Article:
9.5.2. 2D Inversion¶
In this section, we will invert the simulated data in 2D as a pre-processing step for the 3D inversion.
188.8.131.52. Setup for the Exercise¶
Requires at least
GIFtools 2.26(login required)
184.108.40.206.1. Extract 2D data objects¶
In the previous simulation section, we have
DC3Ddata object, which we first want to invert in 2D:
220.127.116.11.2. Explore the model space¶
Before attempting to invert all data, it is good practice to test different assumptions on a single line. First let’s test different reference conductivity values by running a series of 2D inversions.
- Create a DC2Dinversion object to serve as a template
Set \(\alpha_s=0.0025, \alpha_x=\alpha_z=1\)
Select data from Line 7 (directly above the conductive kimberlite)
Create a Model Space object
Edit the Model Space inversion options and set
mrefover a range \([1e-5,\;1e-2,\;4] in log space\)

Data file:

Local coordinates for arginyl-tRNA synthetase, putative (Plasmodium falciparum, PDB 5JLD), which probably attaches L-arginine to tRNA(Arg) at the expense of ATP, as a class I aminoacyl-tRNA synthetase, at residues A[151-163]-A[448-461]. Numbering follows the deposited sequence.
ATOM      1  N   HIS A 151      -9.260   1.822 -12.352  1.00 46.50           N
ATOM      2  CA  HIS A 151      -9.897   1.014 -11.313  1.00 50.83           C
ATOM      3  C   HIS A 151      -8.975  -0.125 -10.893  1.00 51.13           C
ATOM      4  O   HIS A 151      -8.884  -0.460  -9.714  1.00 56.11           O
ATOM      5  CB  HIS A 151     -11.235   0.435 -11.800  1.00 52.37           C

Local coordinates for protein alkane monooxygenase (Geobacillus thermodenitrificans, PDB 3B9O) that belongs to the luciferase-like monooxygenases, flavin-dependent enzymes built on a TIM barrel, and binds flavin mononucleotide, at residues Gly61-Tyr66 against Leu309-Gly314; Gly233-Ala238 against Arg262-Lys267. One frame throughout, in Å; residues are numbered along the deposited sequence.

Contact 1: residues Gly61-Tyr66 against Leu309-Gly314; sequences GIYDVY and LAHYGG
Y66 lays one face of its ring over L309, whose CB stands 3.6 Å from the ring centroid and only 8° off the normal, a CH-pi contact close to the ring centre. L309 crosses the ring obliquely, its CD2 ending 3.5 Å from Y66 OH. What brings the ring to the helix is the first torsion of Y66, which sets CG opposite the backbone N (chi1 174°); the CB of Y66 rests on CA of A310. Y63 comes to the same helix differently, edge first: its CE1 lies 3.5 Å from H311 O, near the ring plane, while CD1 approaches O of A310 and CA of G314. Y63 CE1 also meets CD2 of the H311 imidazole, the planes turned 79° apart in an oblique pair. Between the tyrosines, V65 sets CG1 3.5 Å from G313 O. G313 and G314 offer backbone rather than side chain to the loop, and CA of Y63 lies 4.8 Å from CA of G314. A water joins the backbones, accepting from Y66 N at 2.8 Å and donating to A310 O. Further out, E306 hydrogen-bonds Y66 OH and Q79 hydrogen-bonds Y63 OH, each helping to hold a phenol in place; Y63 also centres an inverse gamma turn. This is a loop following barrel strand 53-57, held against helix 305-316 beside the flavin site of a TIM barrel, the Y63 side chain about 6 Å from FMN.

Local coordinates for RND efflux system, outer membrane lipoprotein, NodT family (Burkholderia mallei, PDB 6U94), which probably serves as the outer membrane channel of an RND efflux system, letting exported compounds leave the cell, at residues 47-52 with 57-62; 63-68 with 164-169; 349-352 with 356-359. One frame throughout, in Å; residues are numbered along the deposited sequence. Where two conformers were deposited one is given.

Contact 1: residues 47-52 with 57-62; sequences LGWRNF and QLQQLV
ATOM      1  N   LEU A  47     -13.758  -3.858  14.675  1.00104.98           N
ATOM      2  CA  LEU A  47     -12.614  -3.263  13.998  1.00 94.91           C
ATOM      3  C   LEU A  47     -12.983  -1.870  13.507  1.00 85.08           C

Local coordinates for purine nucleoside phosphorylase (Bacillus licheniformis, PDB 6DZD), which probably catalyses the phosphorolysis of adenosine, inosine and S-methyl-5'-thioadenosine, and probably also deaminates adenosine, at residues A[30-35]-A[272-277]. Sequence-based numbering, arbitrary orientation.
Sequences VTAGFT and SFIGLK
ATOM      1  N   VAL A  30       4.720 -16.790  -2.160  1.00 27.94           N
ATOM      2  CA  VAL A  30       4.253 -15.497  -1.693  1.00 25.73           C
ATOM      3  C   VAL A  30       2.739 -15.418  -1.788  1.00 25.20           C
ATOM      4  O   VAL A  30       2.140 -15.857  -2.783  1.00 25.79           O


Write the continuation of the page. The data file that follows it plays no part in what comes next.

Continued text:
-Create a DOI using two of the recovered models
Changing the reference conductivity value can drastically change the solution at depth, which can be used to estimate the Depth-of-Investigation (DOI) of a geophysical experiment.
18.104.22.168.3. Run a Batch Inversion¶
We have a total of 10
DC2Ddata objects that would like to invert. Rather
than manually inverting each line, we will make use of the
object to speedup the process.
22.214.171.124.4. Merge and interpolate models¶
While we can view each inversion result on their respective 2D mesh, in this section we will bring together the 2D models into our 3D mesh for later use.
We have recovered conductive anomalies consistent across lines.
The chosen best-fitting half-space conductivity might be slightly too high due to the thin conductive overburden. The user is invited to repeat the experiment with different background conductivity values.